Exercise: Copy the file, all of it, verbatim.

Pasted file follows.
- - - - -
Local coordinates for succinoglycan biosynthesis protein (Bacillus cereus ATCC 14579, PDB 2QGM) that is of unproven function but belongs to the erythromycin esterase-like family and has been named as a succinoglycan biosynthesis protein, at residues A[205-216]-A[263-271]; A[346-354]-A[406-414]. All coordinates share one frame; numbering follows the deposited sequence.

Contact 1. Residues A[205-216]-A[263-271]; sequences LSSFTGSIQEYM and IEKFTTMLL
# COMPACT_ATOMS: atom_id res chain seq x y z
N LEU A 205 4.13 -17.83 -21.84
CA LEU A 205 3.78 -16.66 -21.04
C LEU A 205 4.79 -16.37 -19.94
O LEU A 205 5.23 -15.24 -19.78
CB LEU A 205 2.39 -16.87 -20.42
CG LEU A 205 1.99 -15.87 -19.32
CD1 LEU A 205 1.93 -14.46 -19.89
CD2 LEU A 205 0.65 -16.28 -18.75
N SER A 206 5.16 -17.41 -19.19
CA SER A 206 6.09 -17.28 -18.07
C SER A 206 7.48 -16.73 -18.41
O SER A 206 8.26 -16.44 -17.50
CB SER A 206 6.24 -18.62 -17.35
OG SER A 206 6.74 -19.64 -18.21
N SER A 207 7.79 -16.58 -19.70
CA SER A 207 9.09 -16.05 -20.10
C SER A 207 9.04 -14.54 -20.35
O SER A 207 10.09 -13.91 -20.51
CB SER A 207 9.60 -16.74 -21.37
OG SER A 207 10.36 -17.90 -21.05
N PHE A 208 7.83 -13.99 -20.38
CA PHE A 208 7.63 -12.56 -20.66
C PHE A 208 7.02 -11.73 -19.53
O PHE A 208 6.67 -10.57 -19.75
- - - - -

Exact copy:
Local coordinates for succinoglycan biosynthesis protein (Bacillus cereus ATCC 14579, PDB 2QGM) that is of unproven function but belongs to the erythromycin esterase-like family and has been named as a succinoglycan biosynthesis protein, at residues A[205-216]-A[263-271]; A[346-354]-A[406-414]. All coordinates share one frame; numbering follows the deposited sequence.

Contact 1. Residues A[205-216]-A[263-271]; sequences LSSFTGSIQEYM and IEKFTTMLL
# COMPACT_ATOMS: atom_id res chain seq x y z
N LEU A 205 4.13 -17.83 -21.84
CA LEU A 205 3.78 -16.66 -21.04
C LEU A 205 4.79 -16.37 -19.94
O LEU A 205 5.23 -15.24 -19.78
CB LEU A 205 2.39 -16.87 -20.42
CG LEU A 205 1.99 -15.87 -19.32
CD1 LEU A 205 1.93 -14.46 -19.89
CD2 LEU A 205 0.65 -16.28 -18.75
N SER A 206 5.16 -17.41 -19.19
CA SER A 206 6.09 -17.28 -18.07
C SER A 206 7.48 -16.73 -18.41
O SER A 206 8.26 -16.44 -17.50
CB SER A 206 6.24 -18.62 -17.35
OG SER A 206 6.74 -19.64 -18.21
N SER A 207 7.79 -16.58 -19.70
CA SER A 207 9.09 -16.05 -20.10
C SER A 207 9.04 -14.54 -20.35
O SER A 207 10.09 -13.91 -20.51
CB SER A 207 9.60 -16.74 -21.37
OG SER A 207 10.36 -17.90 -21.05
N PHE A 208 7.83 -13.99 -20.38
CA PHE A 208 7.63 -12.56 -20.66
C PHE A 208 7.02 -11.73 -19.53
O PHE A 208 6.67 -10.57 -19.75